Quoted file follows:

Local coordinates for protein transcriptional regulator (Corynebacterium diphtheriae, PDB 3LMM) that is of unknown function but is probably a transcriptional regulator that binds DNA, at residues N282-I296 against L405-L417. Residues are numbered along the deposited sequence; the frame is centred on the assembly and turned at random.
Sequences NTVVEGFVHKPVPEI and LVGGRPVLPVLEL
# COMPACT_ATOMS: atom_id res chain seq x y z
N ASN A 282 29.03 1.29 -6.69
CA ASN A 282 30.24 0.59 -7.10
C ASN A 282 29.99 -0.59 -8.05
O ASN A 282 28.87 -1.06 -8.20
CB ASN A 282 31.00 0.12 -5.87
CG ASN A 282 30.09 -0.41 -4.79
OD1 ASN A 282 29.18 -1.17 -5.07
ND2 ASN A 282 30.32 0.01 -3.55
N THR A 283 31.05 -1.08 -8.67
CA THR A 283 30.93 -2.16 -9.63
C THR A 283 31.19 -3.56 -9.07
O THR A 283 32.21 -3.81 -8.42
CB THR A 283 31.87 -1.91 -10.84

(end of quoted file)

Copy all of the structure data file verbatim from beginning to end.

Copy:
Local coordinates for protein transcriptional regulator (Corynebacterium diphtheriae, PDB 3LMM) that is of unknown function but is probably a transcriptional regulator that binds DNA, at residues N282-I296 against L405-L417. Residues are numbered along the deposited sequence; the frame is centred on the assembly and turned at random.
Sequences NTVVEGFVHKPVPEI and LVGGRPVLPVLEL
# COMPACT_ATOMS: atom_id res chain seq x y z
N ASN A 282 29.03 1.29 -6.69
CA ASN A 282 30.24 0.59 -7.10
C ASN A 282 29.99 -0.59 -8.05
O ASN A 282 28.87 -1.06 -8.20
CB ASN A 282 31.00 0.12 -5.87
CG ASN A 282 30.09 -0.41 -4.79
OD1 ASN A 282 29.18 -1.17 -5.07
ND2 ASN A 282 30.32 0.01 -3.55
N THR A 283 31.05 -1.08 -8.67
CA THR A 283 30.93 -2.16 -9.63
C THR A 283 31.19 -3.56 -9.07
O THR A 283 32.21 -3.81 -8.42
CB THR A 283 31.87 -1.91 -10.84